Following our series discussing possible changes to the current playoff structure, it is time for the final segment. Unlike the previous two, this will cover an alteration on the drastic side of the spectrum. It’s as drastic as a change in this topic can be: playoff expansion.
In every sport, there’s always a push to increase, expand, and ultimately make more money in any possible way. The NFL already stretched out its teams with an extra playoff spot for each conference and a 17th regular season game. Make no mistake about the fact that the MLB Commissioner’s office is looking to do the same.
Because the regular season is plenty long enough, MLB expansion is still at least a few years away, and will probably only come after the situations with Oakland and Tampa are resolved. So the shortest way to increased revenue is through postseason expansion.
In an ideal world, I’d be satisfied with keeping the current format, making small tweaks here and there if any. However, an ideal world is just that. Thus, it makes more sense — and it is also the purpose of this article — to present different proposals that satisfy the need for more games and subsequently more revenue, without jeopardizing the integrity and exclusivity of MLB’s postseason.
Whatever happens, we must avoid implementing something at all costs that even remotely resembles the format put in place for the 2020 season. It didn’t compromise the validity of that campaign, but that’s not really the point and it never was. It was an emergency fix for a 60-game season and shouldn’t be treated as a valid possibility for future October futures.
These are two proposals worth considering:
1. Longer series with the same number of teams
Wild Card Round - Best of three
Divisional Series - Best of seven
Championship Series - Best of seven
World Series - Best of seven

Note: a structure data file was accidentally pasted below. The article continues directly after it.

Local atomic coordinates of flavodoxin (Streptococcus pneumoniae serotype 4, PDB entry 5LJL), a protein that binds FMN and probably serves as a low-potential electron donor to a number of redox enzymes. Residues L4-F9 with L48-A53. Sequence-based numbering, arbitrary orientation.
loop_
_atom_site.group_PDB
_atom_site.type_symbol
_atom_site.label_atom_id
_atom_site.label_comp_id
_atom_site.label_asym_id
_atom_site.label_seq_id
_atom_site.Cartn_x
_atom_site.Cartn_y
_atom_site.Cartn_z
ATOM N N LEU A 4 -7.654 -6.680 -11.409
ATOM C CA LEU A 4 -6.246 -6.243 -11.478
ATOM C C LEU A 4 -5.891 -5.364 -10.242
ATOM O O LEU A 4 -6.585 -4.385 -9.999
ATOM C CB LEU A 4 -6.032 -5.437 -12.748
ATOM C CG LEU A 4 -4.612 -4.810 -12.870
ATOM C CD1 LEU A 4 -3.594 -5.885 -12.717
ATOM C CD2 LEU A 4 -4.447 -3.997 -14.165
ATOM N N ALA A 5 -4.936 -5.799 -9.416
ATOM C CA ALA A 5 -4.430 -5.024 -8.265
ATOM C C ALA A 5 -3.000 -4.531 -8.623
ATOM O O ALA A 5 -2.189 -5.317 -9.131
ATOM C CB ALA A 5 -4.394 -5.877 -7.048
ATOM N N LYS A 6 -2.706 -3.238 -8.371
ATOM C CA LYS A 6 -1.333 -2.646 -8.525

Consider this more moderate proposal. MLB would maintain its number of playoff teams per league at five and also gain an extra six games per postseason at the bare minimum, with the potential of going as high as twelve.
Regarding the setup for home-field advantage, it’d be as follows:
Wild Card Round: Three games in two days at the home of the team with the best record. One doubleheader and then a third game the following day if needed.
Divisional, Championship & World Series: The old 2-3-2 scheme
World Series: 2-3-2-2
2. Moderate expansion following the old NFL format
Six teams qualified per league; No. 1 and No. 2 seeds get automatic byes
Wild Card Round (best of three):
No. 3 (Division winner with worst record) vs. No. 6 (Wild Card with the worst record)
No. 4 (best Wild Card) vs, No. 5 (second best Wild Card)
Divisional Series (best of seven):
No. 1 vs. lowest-seeded winner of the Wild Card Round
No. 2 vs. highest-seeded winner of the Wild Card Round
Both League Championship and World Series remain the same.
This proposal is a dramatic change from the current structure. However, it remains reasonable with there being a big difference between six and eight teams per league. In terms of extra games, we could see that number going from the minimum of 10 to the maximum of 18.
Ultimately, it remains a question of how much you want to stretch the cord from both sides currently negotiating the new CBA. I’d personally like to see the first option implemented before the latter because the tendency is always to go further, and it leaves the door open for the second proposal some years down the line.
If you opt for the second proposal right now, it feels like jumping one too many steps and there’s no turning back. Although whichever way you go, it feels like this is about as far as it can stretch. Including more than six teams in the playoffs is not something that will be good for the sport.